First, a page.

Scientists have discovered a new way to make artificial muscles from doing something every angler has done at least once in his life: twisting fishing line.
This video from the University of Texas at Dallas shows how tightly wound fishing line reacts like a muscle when exposed to heat. The line contracts when heated; relaxes when cooled. This discovery could be the foundation for material used in prosthetic limbs, implanted medical devices, wearable clothing, and window blinds that react to changing temperatures.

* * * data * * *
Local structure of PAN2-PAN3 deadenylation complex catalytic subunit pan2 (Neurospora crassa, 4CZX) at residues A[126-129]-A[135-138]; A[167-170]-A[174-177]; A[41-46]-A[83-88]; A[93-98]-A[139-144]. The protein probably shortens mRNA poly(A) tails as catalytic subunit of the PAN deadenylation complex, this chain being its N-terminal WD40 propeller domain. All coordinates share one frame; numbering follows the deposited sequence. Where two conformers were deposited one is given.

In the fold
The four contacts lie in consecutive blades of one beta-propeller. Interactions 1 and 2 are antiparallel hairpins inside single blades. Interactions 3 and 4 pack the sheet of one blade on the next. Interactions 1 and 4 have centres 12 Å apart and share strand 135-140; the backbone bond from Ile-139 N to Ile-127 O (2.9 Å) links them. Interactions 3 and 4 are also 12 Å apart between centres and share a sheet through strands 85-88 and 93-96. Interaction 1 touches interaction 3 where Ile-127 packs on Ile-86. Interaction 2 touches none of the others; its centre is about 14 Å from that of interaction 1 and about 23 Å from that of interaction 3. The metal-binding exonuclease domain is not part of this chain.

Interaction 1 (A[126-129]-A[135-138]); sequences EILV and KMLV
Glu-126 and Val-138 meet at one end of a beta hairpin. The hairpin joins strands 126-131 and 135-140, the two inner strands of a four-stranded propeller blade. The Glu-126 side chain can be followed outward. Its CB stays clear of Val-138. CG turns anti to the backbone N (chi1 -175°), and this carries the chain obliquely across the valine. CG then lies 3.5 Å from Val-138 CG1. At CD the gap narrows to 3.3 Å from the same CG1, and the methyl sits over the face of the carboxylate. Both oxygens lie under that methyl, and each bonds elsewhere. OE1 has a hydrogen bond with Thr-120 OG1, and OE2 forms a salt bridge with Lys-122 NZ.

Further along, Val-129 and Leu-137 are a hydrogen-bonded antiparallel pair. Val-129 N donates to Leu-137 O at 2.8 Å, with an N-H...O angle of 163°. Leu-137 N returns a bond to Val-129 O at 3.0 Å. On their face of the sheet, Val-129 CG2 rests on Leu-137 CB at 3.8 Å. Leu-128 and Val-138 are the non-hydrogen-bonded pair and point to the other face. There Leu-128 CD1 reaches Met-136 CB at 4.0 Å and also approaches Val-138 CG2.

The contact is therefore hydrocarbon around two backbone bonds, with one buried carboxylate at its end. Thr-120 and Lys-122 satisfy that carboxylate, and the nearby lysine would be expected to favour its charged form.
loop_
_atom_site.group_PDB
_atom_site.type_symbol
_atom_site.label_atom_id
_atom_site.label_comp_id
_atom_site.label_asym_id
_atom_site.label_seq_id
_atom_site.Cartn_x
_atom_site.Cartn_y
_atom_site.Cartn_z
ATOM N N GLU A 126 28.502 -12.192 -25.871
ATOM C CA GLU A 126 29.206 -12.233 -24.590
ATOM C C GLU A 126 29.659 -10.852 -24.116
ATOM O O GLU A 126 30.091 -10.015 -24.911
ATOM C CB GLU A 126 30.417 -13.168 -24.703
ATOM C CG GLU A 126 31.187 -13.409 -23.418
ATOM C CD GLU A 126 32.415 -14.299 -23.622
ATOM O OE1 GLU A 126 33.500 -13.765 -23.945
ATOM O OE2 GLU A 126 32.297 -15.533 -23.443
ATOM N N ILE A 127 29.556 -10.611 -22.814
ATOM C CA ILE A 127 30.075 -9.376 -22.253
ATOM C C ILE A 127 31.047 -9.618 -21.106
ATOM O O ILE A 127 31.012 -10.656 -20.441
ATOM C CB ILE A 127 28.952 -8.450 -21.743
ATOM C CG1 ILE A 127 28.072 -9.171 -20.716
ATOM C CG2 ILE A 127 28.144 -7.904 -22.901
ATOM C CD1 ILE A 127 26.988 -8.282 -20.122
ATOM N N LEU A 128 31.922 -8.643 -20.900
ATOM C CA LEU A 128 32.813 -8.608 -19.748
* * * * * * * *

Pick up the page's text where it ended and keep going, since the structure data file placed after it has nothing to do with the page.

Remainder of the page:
According to the researchers, the muscle created from fishing line is 100 times stronger than any known living muscle — human or animal. And it is far stronger and cheaper (about $5 per kilogram) than currently used materials like muscle strand substitutes, carbon nanotube yarns, and metal wires.